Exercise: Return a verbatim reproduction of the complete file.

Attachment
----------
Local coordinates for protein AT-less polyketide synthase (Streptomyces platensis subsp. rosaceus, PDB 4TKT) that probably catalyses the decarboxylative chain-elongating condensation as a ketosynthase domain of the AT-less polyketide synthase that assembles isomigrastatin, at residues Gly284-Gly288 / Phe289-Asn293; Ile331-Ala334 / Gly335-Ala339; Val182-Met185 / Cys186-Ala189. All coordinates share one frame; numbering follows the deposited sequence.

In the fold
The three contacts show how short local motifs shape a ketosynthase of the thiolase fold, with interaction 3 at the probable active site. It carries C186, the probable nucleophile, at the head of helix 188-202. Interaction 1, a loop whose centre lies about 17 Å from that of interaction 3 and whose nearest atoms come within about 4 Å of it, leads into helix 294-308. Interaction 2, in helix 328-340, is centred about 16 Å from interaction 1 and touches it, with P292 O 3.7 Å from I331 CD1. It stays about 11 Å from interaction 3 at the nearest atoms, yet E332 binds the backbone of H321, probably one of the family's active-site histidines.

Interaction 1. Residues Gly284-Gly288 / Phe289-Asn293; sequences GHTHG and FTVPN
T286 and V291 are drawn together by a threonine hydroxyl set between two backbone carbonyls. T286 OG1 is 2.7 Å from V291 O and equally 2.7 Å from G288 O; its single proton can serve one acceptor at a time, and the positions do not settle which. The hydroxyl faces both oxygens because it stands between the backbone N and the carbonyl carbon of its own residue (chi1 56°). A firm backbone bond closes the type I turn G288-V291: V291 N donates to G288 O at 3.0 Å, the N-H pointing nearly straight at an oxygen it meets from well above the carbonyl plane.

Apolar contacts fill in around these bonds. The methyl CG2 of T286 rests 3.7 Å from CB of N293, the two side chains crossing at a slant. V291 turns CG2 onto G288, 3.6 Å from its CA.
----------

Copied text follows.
Local coordinates for protein AT-less polyketide synthase (Streptomyces platensis subsp. rosaceus, PDB 4TKT) that probably catalyses the decarboxylative chain-elongating condensation as a ketosynthase domain of the AT-less polyketide synthase that assembles isomigrastatin, at residues Gly284-Gly288 / Phe289-Asn293; Ile331-Ala334 / Gly335-Ala339; Val182-Met185 / Cys186-Ala189. All coordinates share one frame; numbering follows the deposited sequence.

In the fold
The three contacts show how short local motifs shape a ketosynthase of the thiolase fold, with interaction 3 at the probable active site. It carries C186, the probable nucleophile, at the head of helix 188-202. Interaction 1, a loop whose centre lies about 17 Å from that of interaction 3 and whose nearest atoms come within about 4 Å of it, leads into helix 294-308. Interaction 2, in helix 328-340, is centred about 16 Å from interaction 1 and touches it, with P292 O 3.7 Å from I331 CD1. It stays about 11 Å from interaction 3 at the nearest atoms, yet E332 binds the backbone of H321, probably one of the family's active-site histidines.

Interaction 1. Residues Gly284-Gly288 / Phe289-Asn293; sequences GHTHG and FTVPN
T286 and V291 are drawn together by a threonine hydroxyl set between two backbone carbonyls. T286 OG1 is 2.7 Å from V291 O and equally 2.7 Å from G288 O; its single proton can serve one acceptor at a time, and the positions do not settle which. The hydroxyl faces both oxygens because it stands between the backbone N and the carbonyl carbon of its own residue (chi1 56°). A firm backbone bond closes the type I turn G288-V291: V291 N donates to G288 O at 3.0 Å, the N-H pointing nearly straight at an oxygen it meets from well above the carbonyl plane.

Apolar contacts fill in around these bonds. The methyl CG2 of T286 rests 3.7 Å from CB of N293, the two side chains crossing at a slant. V291 turns CG2 onto G288, 3.6 Å from its CA.